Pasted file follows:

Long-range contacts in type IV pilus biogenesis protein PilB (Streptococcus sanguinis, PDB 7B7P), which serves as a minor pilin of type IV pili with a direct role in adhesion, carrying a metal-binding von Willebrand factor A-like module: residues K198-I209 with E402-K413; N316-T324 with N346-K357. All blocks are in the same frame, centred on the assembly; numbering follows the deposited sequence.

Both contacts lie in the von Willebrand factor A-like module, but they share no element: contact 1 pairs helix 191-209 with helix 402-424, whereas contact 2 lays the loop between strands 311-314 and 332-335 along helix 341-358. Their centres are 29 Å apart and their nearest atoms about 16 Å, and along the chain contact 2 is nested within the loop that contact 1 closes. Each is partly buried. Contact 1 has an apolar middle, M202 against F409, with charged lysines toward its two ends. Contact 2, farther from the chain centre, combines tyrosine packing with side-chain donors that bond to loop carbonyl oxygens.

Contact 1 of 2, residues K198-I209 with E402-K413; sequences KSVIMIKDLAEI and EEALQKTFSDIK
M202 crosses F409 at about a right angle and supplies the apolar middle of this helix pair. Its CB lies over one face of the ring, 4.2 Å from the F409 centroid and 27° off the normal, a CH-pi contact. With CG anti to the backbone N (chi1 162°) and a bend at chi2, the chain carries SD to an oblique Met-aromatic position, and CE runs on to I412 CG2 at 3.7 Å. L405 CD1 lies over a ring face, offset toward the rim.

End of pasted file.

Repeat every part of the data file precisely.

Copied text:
Long-range contacts in type IV pilus biogenesis protein PilB (Streptococcus sanguinis, PDB 7B7P), which serves as a minor pilin of type IV pili with a direct role in adhesion, carrying a metal-binding von Willebrand factor A-like module: residues K198-I209 with E402-K413; N316-T324 with N346-K357. All blocks are in the same frame, centred on the assembly; numbering follows the deposited sequence.

Both contacts lie in the von Willebrand factor A-like module, but they share no element: contact 1 pairs helix 191-209 with helix 402-424, whereas contact 2 lays the loop between strands 311-314 and 332-335 along helix 341-358. Their centres are 29 Å apart and their nearest atoms about 16 Å, and along the chain contact 2 is nested within the loop that contact 1 closes. Each is partly buried. Contact 1 has an apolar middle, M202 against F409, with charged lysines toward its two ends. Contact 2, farther from the chain centre, combines tyrosine packing with side-chain donors that bond to loop carbonyl oxygens.

Contact 1 of 2, residues K198-I209 with E402-K413; sequences KSVIMIKDLAEI and EEALQKTFSDIK
M202 crosses F409 at about a right angle and supplies the apolar middle of this helix pair. Its CB lies over one face of the ring, 4.2 Å from the F409 centroid and 27° off the normal, a CH-pi contact. With CG anti to the backbone N (chi1 162°) and a bend at chi2, the chain carries SD to an oblique Met-aromatic position, and CE runs on to I412 CG2 at 3.7 Å. L405 CD1 lies over a ring face, offset toward the rim.